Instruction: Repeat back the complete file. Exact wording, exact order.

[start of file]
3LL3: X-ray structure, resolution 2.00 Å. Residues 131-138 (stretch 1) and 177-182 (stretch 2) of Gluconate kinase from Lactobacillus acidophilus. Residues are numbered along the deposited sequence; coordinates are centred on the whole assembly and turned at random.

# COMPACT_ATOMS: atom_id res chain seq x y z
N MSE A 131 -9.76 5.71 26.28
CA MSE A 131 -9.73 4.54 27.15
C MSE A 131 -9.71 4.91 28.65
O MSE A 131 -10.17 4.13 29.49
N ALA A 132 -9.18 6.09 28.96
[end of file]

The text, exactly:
3LL3: X-ray structure, resolution 2.00 Å. Residues 131-138 (stretch 1) and 177-182 (stretch 2) of Gluconate kinase from Lactobacillus acidophilus. Residues are numbered along the deposited sequence; coordinates are centred on the whole assembly and turned at random.

# COMPACT_ATOMS: atom_id res chain seq x y z
N MSE A 131 -9.76 5.71 26.28
CA MSE A 131 -9.73 4.54 27.15
C MSE A 131 -9.71 4.91 28.65
O MSE A 131 -10.17 4.13 29.49
N ALA A 132 -9.18 6.09 28.96